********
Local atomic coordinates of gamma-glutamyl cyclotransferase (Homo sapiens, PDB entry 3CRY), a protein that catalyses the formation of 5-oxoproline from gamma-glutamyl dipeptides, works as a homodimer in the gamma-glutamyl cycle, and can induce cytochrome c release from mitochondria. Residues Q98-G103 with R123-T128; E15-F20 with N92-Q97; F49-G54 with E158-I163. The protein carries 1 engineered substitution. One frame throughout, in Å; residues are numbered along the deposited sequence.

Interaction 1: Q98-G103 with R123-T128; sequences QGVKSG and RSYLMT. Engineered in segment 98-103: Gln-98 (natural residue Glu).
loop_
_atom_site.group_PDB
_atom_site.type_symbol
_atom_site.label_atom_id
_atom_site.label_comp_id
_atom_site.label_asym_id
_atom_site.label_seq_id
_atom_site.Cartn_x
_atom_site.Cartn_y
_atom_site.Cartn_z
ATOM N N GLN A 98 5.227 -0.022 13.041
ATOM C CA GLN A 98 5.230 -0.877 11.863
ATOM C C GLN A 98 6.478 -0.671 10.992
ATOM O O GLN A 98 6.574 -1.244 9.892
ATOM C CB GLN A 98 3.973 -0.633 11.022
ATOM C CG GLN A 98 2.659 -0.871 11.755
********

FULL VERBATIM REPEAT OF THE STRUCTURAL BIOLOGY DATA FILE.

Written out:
Local atomic coordinates of gamma-glutamyl cyclotransferase (Homo sapiens, PDB entry 3CRY), a protein that catalyses the formation of 5-oxoproline from gamma-glutamyl dipeptides, works as a homodimer in the gamma-glutamyl cycle, and can induce cytochrome c release from mitochondria. Residues Q98-G103 with R123-T128; E15-F20 with N92-Q97; F49-G54 with E158-I163. The protein carries 1 engineered substitution. One frame throughout, in Å; residues are numbered along the deposited sequence.

Interaction 1: Q98-G103 with R123-T128; sequences QGVKSG and RSYLMT. Engineered in segment 98-103: Gln-98 (natural residue Glu).
loop_
_atom_site.group_PDB
_atom_site.type_symbol
_atom_site.label_atom_id
_atom_site.label_comp_id
_atom_site.label_asym_id
_atom_site.label_seq_id
_atom_site.Cartn_x
_atom_site.Cartn_y
_atom_site.Cartn_z
ATOM N N GLN A 98 5.227 -0.022 13.041
ATOM C CA GLN A 98 5.230 -0.877 11.863
ATOM C C GLN A 98 6.478 -0.671 10.992
ATOM O O GLN A 98 6.574 -1.244 9.892
ATOM C CB GLN A 98 3.973 -0.633 11.022
ATOM C CG GLN A 98 2.659 -0.871 11.755